BOOTP is quite flexible and allows a variety of implementations. Large networks often have many servers of different hardware types. BOOTP is ideal for this type of network. Any server that recognizes the MAC address of an NC can answer a BOOTP request and provide the client with configuration values. The NC merely boots from the server that answers its request first. If you have more than one host at your site, you may want to split the BOOTP tables across two or more servers. This allows you to divide the boot process and interactive CPU usage across multiple hosts, equally distributing the use of resources. The use of multiple BOOTP hosts can also be advantageous in the case of a hardware failure. For instance, if you have your NCs split between two servers, half in one BOOTP table and half in another, you can also keep a BOOTP table that contains all the NC addresses on both servers in a renamed state. In the case of a server failure, you simply activate the complete BOOTP table on the functioning server and replace the partial table. When the hardware is repaired, just reactivate the partial table. A CL program can easily be written to take care of this situation (see reference book OS/400 CL Programming for details).

The Goal: Simplicity with Reliability

The goal of all administrators is to keep their users happy by giving them reliable equipment. Diskless workstations can enable user productivity while decreasing hardware costs. In the world of network computing, BOOTP can help give your users a reliable yet transparent network connection, allowing them to do their jobs efficiently with a minimum of network administration. The use of NCs can cut hardware expenses while BOOTP

services reduce the cost of networking personnel: a very attractive combination. As you’ve learned in this article, although BOOTP may appear intimidating at first, it is easy to set up on the AS/400 and very flexible in its implementation. While supplanted by DHCP in some shops, BOOTP’s proven track record, ease of use, and compatibility with a broad range of clients and hosts will keep this networking aid in the forefront of network computing for the next few years.

References AS/400 in Multiprotocol Networks, Redbook (SG24-4522-00, CD-ROM EZ30BZ00)

AS/400—IBM Network Station—Getting Started, Redbook (SG24-2153-00, CDROM SG242153)

Exploring the IBM Network Communications Suite, Redbook (SG24-2111-00, CD-ROM SG242153)

IBM Network Station Use V4R1 (SA41-0036-00, CD-ROM QBJADK00) LAN Concepts and Products: LAN Architecture, Redbook (SG24-4753-00, CDROM EZ331600)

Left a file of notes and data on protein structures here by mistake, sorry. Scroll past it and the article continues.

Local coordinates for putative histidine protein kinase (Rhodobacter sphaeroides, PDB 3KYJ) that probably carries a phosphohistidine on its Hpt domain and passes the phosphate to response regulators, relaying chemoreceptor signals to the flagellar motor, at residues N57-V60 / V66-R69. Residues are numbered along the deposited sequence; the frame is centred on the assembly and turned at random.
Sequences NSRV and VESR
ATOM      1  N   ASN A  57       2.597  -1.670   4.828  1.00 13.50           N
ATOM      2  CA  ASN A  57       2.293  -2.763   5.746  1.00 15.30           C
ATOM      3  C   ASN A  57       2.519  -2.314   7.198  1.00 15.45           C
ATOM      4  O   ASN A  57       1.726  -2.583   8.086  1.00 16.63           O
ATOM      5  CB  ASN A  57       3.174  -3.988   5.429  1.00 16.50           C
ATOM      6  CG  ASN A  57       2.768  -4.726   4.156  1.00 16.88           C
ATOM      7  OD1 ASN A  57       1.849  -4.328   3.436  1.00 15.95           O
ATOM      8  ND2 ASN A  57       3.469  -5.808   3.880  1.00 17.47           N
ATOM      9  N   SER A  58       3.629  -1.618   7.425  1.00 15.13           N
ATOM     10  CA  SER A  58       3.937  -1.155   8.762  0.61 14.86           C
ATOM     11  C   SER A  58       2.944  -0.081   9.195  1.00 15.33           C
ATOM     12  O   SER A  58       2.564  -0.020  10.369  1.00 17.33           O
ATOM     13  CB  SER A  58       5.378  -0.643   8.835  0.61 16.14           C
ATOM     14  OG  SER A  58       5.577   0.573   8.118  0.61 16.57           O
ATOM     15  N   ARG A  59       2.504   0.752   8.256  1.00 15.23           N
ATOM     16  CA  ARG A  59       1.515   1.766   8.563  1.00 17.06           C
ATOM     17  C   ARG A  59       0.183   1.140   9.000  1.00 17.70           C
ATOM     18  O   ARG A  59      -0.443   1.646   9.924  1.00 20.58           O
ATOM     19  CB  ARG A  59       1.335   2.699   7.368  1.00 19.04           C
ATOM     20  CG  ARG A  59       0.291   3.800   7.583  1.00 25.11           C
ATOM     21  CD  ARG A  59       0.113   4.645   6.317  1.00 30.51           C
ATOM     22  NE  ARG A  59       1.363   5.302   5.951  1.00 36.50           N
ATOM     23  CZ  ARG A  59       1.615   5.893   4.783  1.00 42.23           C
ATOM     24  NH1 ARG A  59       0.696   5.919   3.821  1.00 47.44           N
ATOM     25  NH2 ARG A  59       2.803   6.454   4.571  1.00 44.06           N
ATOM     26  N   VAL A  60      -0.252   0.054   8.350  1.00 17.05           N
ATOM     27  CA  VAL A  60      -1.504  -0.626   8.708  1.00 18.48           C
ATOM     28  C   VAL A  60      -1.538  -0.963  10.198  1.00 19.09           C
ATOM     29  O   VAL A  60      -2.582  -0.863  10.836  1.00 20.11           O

LAN Concepts and Products: Routers and Gateways, Redbook (SG24-4755-00, CD-ROM EZ331800)

OS/400 CL Programming V4R2 (SC41-5721-01, CD-ROM QB3AUO01) OS/400 CL Reference V4R2 (SC41-5722-01, CD-ROM QB3AUP01) OS/400 TCP/IP Configuration and Reference V4R2 (SC41-5420-01, CD-ROM QB3ANL01)

TCP/IP Fastpath Setup V4R1 (SC41-5430-00, CD-ROM QB3A0K00)

Figure 1: BOOTP Commands menu

Automate_TCP-_IP_Addressing_with_BOOTP06-00.png 904x604

Automate_TCP-_IP_Addressing_with_BOOTP06-01.png 904x604

Figure 2: Change BOOTP Attributes command panel

 Figure 3: Work with BOOTP Table panel

Automate_TCP-_IP_Addressing_with_BOOTP07-00.png 904x604

Automate_TCP-_IP_Addressing_with_BOOTP08-00.png 904x604

Figure 4: Add BOOTP Table Entry panel


# BOOTP database file format
# This data will reside in the file QATODBT
# member BOOTPTAB in library QSYS. This file is
# used as a default table if the file QATODBTP
# in library QUSRSYS does not exist.


# Legend:

# first field — client hostname
# (may be full domain name and probably should be)

# Following fields seperated by a “:” will contain the tags
# shown below followed by a string indicating the value of
# the parameter. There will be one entry per client and the
# maximum length of an entry is 1024 bytes.


# TAGS: The following tags will be supported by the BOOTP server.

# Most tags are optional but each client record must at a

# minimum have entries for the ‘ bf’, ‘bt’, ‘hd’, ‘ip’,

# ‘ht’, ‘ sm’ and ‘ha’ tags.


# NOTE1: The gateway (gw) tag is required if you are setting up

# to boot from a server that is not on the same subnet

# as the client. This is needed to tell the client how

# to find the path to the server.

# NOTE2: The hardware type tag (ht=) must appear in the record

# before the hardware address flag (ha=).


# bf — bootfile ( boot file name )
# bt — boot type (Terminal type and version tag ie. IBMNS3.7)
# gw — gateways
# ha — hardware address(i.e. MAC address)
# hd — home directory (Path to load file)

# ht — hardware type (1=ethernet etc. see RFC 1700 page 163)
# ip — host IP address
# sa — boot server
# sm — subnet mask

# EXAMPLE Entry: (Must be all on one line up to 1024 characters long)

# bf=kernel: hd=/QIBM/ProdData/NetworkStation:sm=


Figure 5: The default BOOTP file: QATODBTP in QUSRSYS